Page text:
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The Brain That Changes Itself

Stories of Personal Triumph From the Frontiers of Brain Science
Doidge, Norman (Book - 2007 )
Average Rating: 4 stars out of 5.
The Brain That Changes Itself
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An astonishing new science called neuroplasticity is overthrowing the centuries-old notion that the human brain is immutable. Psychiatrist and psychoanalyst, Norman Doidge, M.D., traveled the country to meet both the brilliant scientists championing neuroplasticity and the people whose lives they've transformed-people whose mental limitations or brain damage were seen as unalterable. We see a woman born with half a brain that rewired itself to work as a whole, blind people who learn to see, learning disorders cured, IQs raised, aging brains rejuvenated, stroke patients learning to speak, children with cerebral palsy learning to move with more grace, depression and anxiety disorders successfully treated, and lifelong character traits changed. Using these marvelous stories to probe mysteries of the body, emotion, love, sex, culture, and education, Dr. Doidge has written an immensely moving, inspiring book that will permanently alter the way we look at our brains, human nature, and human potential.
Authors: Doidge, Norman
Title: The Brain that changes itself
stories of personal triumph from the frontiers of brain science
Publisher: New York : Viking, 2007.
Characteristics: xvi, 427 p. ;,24 cm.
Local Note: 1 15 33 53 122 148 172 203 216 243 264 270
ISBN: 9780670038305
Statement of Responsibility: Norman Doidge
Subject Headings: Brain damage Patients Rehabilitation. Neuroplasticity.
Topical Term: Brain damage
Neuroplasticity.
LCCN: 2006049224
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Oct 29, 2013
  • Coty William Thompson rated this: 5 stars out of 5.

Interesting introduction to a topic that is still considered fringy by some. Turns some long cherished beliefs about the limits of neural development and recovery after illness or injury on their head. New neurons do indeed form, though not in quite the same number and manner as in embryonic development. Existing neurons can indeed heal and re-wire themselves, though perhaps not quite as good as new. The science is in. Lots of questions remain of course, but that's science for you.

The book is a bit tiresome in the hero-worship and description of trials and tribulations of researchers, clinicians and those who have had "miraculous" recoveries. Adulation aside though, it brings alive some otherwise rather dry research findings and makes you wonder what might be the next big discovery.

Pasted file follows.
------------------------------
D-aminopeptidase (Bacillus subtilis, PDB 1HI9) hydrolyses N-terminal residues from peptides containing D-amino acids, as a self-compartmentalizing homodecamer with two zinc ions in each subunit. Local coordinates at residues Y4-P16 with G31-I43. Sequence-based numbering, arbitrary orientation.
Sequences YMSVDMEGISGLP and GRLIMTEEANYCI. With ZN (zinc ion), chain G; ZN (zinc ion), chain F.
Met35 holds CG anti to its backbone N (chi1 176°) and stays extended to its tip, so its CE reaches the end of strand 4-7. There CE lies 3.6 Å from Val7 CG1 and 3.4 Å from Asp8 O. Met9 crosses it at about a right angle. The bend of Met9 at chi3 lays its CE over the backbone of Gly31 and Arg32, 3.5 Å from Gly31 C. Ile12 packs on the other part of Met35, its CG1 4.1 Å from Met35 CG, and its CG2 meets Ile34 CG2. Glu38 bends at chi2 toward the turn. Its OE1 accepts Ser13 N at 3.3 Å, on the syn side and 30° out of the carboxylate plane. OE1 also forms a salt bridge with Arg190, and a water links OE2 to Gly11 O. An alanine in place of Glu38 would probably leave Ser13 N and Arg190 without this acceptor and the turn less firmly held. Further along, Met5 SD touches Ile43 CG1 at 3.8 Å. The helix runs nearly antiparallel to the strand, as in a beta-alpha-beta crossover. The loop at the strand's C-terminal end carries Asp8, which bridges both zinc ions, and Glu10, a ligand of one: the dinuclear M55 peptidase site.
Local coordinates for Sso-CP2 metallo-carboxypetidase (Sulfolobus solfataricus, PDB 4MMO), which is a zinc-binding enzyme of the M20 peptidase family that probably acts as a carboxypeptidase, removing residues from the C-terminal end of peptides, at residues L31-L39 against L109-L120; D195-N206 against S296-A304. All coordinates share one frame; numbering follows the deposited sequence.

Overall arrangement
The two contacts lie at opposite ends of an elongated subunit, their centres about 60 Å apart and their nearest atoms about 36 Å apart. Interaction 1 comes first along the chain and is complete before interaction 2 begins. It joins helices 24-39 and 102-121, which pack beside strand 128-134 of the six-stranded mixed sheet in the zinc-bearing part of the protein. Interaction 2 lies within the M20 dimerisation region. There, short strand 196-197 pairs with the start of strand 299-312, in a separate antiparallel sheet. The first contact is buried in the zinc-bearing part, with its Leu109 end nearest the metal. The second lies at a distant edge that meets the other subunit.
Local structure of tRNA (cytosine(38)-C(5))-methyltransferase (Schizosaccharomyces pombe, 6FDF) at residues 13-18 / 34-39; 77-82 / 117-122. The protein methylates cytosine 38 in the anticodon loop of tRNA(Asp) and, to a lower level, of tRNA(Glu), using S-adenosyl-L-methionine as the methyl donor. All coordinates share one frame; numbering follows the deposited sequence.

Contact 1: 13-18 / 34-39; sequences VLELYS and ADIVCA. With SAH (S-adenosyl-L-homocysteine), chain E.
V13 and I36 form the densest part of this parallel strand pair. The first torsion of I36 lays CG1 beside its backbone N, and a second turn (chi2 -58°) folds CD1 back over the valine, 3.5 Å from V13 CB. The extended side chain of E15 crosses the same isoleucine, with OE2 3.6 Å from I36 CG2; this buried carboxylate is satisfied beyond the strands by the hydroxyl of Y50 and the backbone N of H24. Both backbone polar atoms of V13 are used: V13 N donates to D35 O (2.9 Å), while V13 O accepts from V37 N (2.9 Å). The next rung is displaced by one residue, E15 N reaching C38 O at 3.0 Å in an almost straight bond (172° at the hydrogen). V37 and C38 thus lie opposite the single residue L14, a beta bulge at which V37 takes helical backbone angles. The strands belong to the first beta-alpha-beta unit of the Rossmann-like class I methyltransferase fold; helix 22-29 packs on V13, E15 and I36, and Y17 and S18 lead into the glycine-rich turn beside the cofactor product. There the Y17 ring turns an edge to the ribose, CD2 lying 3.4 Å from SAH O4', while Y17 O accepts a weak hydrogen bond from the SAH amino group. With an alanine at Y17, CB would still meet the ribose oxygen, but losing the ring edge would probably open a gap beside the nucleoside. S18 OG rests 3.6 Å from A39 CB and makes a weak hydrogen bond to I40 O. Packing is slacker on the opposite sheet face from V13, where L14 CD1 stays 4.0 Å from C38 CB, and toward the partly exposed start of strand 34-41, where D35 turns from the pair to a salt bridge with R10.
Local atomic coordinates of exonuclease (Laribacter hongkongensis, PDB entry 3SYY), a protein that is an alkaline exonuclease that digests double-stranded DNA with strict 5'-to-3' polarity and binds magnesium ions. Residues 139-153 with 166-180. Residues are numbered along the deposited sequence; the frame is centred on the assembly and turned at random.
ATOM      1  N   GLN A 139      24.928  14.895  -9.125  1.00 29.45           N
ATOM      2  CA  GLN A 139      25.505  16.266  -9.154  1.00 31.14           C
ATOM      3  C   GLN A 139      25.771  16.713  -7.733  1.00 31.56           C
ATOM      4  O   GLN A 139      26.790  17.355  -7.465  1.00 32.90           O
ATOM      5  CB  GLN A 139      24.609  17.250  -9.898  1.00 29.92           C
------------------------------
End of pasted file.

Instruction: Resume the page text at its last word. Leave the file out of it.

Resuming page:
HUGE references section for those who might want to base a term paper on this book. Almost as easy as Google. If you do, make sure to credit your sources . . .

Sep 29, 2013
  • chickadee47 rated this: 5 stars out of 5.

Well-written and fascinating. My favorite combination :)

I find this book incredibly inspiring.

Doidge is engaging, interesting, and very human - the subject matter may be scientific, but this is definitely not a dry read. In each chapter, Doidge weaves a story that colorfully illustrates the potential of the human brain to heal and improve itself.

Hooray for an author who looks past out-dated scientific dogma and really looks at what the brain can do - which is a lot.

This is honestly one of my favorite books of all time. Besides recommending it to nearly every friend and family member, I have even recommended it to strangers I've met on the bus - the book is just that memorable. :-)

Aug 24, 2012
  • browncnd99 rated this: 4 stars out of 5.

Accessible book on brain plasticity; interesting stories. Some of the animal testing is disturbing but the information gained was fascinating. Fed my need for science-nerd content! I have some limited experience with FastForWord so I do wonder about the studies/reliability/validity etc. That being said, the individual case studies made for a good read.

May 26, 2012
  • slottino rated this: 4 stars out of 5.

Be prepared to read about animal testing.

Apr 14, 2012
  • kgillo rated this: 3.5 stars out of 5.

Interesting.

Hurray for neuroplasticity! This book is a fascinating read and changed how i view reality

Feb 22, 2012
  • CSchmidt1 rated this: 5 stars out of 5.

A well written book chronicling the work of a variety of researchers, therapists, and individuals to uncover the many ways our brains learn, grow, and adapt. The book features various individuals and how they benefited from diverse treatments and therapies. A hopeful book that shows that in cases where there was once no hope, people are now finding effective treatments. Comprehensive notes establish credibility.

Jan 05, 2012
  • peter_pekala rated this: 4.5 stars out of 5.

Excellent book! Every person of any age or education level would pick this book off the shelf to embrace learning about his/her own brain. Of course there is some science, but overall the book is simple, written to be understood by YOU. Learned a lot on how to preserve healthy brain for life or forge bad habits. Recommend!

up to p112 (returned 13/12/2010)

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Nov 04, 2009
  • dotdotdot rated this: 5 stars out of 5.

While we have yet to understand exactly how thoughts actually change brain structure, it is now clear that they do, and the firm line that Descartes drew between mind and brain is increasingly a dotted line.

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Version pocillo (pocillo) Last updated 2014/08/29 09:56